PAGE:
Beauty / Skin Care

Cosmetics and Acne

This article was completely rewritten and renamed on July 31, 2019. It’s now called ‘Cosmetics and Acne – You don’t have to give up one to prevent the other‘. If the redirect doesn’t work, just click the link.

cosmetics and acne_checking-for-acne

If you wear makeup to conceal acne breakouts and scarring, it’s possible your stopgap solution is part of the problem.

For decades, dermatologists and cosmetologists alike have debated the effects of cosmetics on the skin, particularly in acne sufferers. Makeup has often been branded an “acne Catch-22” you want something to cover the bumps and redness, but you’re told it may actually be causing your acne. Fortunately, this is only partly true. To understand how to approach the make-up issue, we should start with a discussion of cosmetic acne.

Cosmetic Acne is Acne Vulgaris’ mild-mannered cousin. Also known as Acne Cosmetica, or acne that is caused by cosmetics, it is a mild and fairly common form of acne. Because it is triggered by topical products rather than the complex process that creates true acne, it can strike anyone – even people who are not physiologically prone to the condition. Characterized by small, rashy pink bumps on the cheeks, chin, and forehead, it typically develops over the course of a few weeks or months and may persist indefinitely. If you’ve recently started using a new skincare product and you’re experiencing any of the symptoms listed above, discontinue use of the new product for a few days and see if your breakout subsides.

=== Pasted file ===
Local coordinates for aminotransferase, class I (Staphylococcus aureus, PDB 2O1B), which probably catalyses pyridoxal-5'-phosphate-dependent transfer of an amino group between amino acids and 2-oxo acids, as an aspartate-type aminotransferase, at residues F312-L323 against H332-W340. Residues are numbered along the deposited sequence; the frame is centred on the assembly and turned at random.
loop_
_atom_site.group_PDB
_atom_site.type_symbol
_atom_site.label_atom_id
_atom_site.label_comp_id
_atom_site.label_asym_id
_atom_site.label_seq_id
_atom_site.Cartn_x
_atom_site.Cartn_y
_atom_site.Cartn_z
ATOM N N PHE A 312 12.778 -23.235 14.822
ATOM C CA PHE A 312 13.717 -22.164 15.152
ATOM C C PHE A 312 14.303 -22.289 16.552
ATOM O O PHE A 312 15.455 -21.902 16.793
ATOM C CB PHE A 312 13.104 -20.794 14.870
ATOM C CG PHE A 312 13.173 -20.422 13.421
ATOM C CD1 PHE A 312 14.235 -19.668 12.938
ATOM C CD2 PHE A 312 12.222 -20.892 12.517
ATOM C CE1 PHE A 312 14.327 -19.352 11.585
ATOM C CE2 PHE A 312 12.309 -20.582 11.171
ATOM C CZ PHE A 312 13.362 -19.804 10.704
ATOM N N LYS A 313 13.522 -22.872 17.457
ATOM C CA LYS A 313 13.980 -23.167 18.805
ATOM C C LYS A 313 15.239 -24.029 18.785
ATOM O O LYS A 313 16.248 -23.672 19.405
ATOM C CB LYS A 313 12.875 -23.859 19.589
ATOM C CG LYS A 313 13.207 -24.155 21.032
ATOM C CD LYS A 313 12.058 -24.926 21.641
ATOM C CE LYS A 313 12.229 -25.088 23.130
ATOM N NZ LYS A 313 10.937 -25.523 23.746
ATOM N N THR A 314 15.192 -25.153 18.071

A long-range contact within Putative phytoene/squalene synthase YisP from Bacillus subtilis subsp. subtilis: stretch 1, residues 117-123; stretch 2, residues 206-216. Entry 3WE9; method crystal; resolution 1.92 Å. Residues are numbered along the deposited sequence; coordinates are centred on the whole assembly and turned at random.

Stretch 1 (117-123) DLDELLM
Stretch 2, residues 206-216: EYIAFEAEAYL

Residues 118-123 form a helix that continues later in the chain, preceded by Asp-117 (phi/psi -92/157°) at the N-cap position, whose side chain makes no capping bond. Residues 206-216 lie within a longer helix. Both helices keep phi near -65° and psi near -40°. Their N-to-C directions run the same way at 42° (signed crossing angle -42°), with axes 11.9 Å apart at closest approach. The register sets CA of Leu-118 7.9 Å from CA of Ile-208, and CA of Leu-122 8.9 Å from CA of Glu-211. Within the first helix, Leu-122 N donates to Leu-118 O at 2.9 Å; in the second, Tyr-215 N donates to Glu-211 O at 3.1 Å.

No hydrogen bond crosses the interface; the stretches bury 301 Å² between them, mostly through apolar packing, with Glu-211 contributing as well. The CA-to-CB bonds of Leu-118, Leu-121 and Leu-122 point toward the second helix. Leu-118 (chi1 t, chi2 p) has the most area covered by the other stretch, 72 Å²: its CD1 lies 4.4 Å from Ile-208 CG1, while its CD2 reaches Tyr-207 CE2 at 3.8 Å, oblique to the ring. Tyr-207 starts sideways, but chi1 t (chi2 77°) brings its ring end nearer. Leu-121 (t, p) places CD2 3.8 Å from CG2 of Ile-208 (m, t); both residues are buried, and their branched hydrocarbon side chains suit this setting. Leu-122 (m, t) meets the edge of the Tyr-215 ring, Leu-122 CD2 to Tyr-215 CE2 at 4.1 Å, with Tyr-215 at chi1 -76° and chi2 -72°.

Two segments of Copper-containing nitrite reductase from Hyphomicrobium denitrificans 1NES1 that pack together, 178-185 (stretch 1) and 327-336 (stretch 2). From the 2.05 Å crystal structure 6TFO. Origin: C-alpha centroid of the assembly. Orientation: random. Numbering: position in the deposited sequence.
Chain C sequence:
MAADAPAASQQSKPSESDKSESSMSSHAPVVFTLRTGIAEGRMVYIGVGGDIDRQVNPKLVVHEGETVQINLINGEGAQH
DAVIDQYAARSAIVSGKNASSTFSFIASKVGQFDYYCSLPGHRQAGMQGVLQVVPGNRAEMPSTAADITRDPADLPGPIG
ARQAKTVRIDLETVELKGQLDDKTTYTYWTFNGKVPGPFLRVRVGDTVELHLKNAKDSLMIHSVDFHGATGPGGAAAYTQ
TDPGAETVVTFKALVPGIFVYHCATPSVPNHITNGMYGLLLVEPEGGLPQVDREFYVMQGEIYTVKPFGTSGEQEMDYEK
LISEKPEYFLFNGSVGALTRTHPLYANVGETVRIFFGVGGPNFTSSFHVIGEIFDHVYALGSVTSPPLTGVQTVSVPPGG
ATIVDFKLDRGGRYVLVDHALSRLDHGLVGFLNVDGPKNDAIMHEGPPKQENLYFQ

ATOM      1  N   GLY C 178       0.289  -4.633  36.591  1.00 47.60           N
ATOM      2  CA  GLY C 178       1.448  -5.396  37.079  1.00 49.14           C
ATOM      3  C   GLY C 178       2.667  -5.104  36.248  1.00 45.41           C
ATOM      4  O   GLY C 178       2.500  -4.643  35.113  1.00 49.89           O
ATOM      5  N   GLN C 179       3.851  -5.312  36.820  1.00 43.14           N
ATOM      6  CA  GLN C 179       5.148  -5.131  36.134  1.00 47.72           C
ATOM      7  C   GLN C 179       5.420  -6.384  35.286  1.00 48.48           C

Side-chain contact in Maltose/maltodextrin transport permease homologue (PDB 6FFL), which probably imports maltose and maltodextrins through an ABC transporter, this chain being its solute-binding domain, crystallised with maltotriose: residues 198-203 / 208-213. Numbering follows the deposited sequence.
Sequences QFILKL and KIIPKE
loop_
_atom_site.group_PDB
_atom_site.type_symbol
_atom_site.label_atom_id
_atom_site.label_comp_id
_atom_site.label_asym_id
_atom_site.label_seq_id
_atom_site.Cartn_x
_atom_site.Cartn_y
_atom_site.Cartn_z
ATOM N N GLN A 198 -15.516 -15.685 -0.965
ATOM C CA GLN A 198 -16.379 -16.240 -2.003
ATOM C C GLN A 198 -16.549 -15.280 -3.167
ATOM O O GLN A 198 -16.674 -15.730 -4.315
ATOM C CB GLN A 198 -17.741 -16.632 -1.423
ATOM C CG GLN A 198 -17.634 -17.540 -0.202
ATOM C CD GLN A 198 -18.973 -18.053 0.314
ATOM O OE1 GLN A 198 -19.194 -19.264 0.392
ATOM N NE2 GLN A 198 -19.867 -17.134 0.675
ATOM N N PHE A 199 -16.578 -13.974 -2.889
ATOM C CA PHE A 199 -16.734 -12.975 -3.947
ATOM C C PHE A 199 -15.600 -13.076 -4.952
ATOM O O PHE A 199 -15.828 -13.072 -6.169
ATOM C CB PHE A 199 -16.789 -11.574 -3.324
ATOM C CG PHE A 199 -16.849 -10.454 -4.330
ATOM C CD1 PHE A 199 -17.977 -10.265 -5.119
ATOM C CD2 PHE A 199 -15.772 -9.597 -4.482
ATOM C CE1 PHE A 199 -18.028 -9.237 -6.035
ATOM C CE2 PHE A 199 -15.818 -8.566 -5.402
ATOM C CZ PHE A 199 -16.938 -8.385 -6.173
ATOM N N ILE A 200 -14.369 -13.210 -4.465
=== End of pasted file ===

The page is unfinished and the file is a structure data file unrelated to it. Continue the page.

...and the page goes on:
Ever wonder where your make-up goes over the course of the day? Some of it is rubbed off by contact with your hands and your clothing, and some of it migrates across your skin, settling into your pores much like rainwater collects wherever there are small holes in the ground. Some make-ups include ingredients that are considered comedogenic or substances that are known to clog pores. Although these cosmetics may not cause true plugging of the follicle, certain ingredients may induce follicular irritation. The result? The small, persistent bumps known as “cosmetic acne.”

If you suffer from Cosmetic acne, here are a few things you can do to drastically improve your skin’s condition:

  • Switch foundation type, from liquid to mineral powder
  • Only use products marked as “oil-free” and “non-comedogenic”
  • Do not over apply moisturizer. Most quality products only require one small dot to cover both face and neck
  • Do not cleanse face more than twice a day; over-cleansing oily and/or acne-prone skin encourages greater oil production
  • Avoid topical acne products that are overly drying, for the aforementioned reason.
  • Always use a toner, for your skin type, after makeup removal and cleansing, to ensure that ALL makeup/cosmetics residue has been successfully removed.

If these six tips fail to yield results, get recommendations for a highly reputable dermatologist. Your problem may be more serious than you think.

NOTE: While studies have shown that make-up does not cause true acne, it can exacerbate the condition. So it’s helpful to be aware of common topical triggers, no matter what kind of acne you have.

Andrea Lewis
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